However, despite that similarity, he remains usable where some other “Evil Supermen” would not. This is primarily because Bizarro, in most incarnations, isn’t exactly an evil Superman so much as a deeply misguided one. Bizarro is typically portrayed as having an almost childlike innocence, and much of the trouble he gets into is either accidental or through being misled by more intelligent villains. A story of Lex Luthor manipulating the naive Bizarro has worked in both comics and cartoons in the past, and could work for the big screen as well, bringing some pathos to the “villain”.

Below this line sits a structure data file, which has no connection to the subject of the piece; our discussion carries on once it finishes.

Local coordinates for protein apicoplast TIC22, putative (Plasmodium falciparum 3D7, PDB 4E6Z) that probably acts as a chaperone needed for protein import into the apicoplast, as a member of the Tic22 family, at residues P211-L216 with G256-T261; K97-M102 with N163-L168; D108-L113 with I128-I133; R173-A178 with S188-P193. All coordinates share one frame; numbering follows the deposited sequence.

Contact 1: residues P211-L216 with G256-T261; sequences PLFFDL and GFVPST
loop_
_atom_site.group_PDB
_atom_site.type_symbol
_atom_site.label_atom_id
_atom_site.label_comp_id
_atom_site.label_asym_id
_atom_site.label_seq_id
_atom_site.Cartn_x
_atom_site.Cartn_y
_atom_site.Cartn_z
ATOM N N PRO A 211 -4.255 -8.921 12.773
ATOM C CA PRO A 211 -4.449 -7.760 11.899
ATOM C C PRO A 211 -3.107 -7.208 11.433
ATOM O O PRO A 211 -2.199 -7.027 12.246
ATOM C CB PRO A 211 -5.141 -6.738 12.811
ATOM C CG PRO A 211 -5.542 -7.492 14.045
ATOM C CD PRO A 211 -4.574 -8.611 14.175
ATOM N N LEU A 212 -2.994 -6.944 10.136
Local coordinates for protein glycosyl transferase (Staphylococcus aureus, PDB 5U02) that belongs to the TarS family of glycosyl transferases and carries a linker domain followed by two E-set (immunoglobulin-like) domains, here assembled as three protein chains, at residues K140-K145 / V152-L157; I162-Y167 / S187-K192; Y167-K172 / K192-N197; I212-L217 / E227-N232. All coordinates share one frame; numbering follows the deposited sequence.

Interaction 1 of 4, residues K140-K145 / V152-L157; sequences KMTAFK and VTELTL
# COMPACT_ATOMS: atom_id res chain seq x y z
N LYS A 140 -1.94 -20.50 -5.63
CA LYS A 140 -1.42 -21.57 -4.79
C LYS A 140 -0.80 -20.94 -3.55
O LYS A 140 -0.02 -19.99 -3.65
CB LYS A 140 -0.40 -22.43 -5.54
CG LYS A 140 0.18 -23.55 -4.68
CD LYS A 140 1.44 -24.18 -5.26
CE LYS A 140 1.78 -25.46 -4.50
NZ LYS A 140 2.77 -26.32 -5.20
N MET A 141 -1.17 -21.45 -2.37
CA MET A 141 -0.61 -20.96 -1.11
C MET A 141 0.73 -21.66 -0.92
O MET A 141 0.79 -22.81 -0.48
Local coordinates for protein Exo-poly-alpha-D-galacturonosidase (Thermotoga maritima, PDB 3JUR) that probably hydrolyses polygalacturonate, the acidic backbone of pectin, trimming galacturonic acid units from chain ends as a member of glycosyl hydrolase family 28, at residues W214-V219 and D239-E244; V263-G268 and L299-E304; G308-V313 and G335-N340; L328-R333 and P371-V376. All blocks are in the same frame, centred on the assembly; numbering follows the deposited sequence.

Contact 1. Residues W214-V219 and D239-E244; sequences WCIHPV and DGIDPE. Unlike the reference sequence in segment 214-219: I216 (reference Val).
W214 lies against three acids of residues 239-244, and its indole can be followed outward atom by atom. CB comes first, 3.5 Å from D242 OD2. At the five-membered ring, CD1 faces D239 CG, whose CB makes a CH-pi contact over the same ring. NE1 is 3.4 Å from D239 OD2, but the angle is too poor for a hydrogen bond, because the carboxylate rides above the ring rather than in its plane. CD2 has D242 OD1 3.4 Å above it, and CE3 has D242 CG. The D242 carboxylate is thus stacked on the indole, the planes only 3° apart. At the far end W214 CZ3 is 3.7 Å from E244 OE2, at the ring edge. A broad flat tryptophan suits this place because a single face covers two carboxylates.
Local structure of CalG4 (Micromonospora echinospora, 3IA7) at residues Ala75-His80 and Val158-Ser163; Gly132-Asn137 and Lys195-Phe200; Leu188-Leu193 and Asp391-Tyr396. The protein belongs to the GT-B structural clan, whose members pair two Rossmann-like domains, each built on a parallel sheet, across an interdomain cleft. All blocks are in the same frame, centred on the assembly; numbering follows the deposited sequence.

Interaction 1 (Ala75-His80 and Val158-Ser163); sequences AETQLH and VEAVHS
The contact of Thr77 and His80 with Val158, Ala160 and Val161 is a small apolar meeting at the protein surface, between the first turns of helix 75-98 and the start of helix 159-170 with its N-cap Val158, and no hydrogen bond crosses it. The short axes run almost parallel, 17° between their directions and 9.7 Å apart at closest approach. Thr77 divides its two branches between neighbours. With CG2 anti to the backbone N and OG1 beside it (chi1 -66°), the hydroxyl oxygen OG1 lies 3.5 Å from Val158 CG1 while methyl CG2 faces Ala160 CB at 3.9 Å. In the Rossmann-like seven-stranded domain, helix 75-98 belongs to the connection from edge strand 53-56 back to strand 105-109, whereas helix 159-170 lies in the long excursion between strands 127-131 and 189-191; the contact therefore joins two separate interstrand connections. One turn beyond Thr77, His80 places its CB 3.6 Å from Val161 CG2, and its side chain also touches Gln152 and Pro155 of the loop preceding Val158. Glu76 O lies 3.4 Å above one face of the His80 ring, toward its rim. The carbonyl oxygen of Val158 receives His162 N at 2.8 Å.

Another possibility for a team-up with Lex Luthor is John Corben, the cyborg known as Metallo. Corben’s metallic body gives him tremendous strength, but what makes him one of Superman’s most dangerous threats is his heart — a solid chunk of green kryptonite which not only powers his cyborg body but allows him to project its deadly radiation at Superman. Metallo occupies an interesting niche in Superman’s catalog of villains; he’s a villain who is capable of going toe-to-toe with Superman, and yet unlike many of them, he doesn’t feel like he’s “larger than life”. Though he’s more machine than man, he feels more down-to-earth due to being from Earth; he isn’t another Kryptonian or other-worldly invader. This gives him some similarities in tone to Lex Luthor, who in a film could be responsible for providing the financial backing that turns Corben into the cyborg to begin with (an origin that was used for the animated series, although not the comics). If the sequel to Man of Steel really is introducing Lex Luthor, it’s very plausible that it could include Metallo to pose a physical threat to Superman.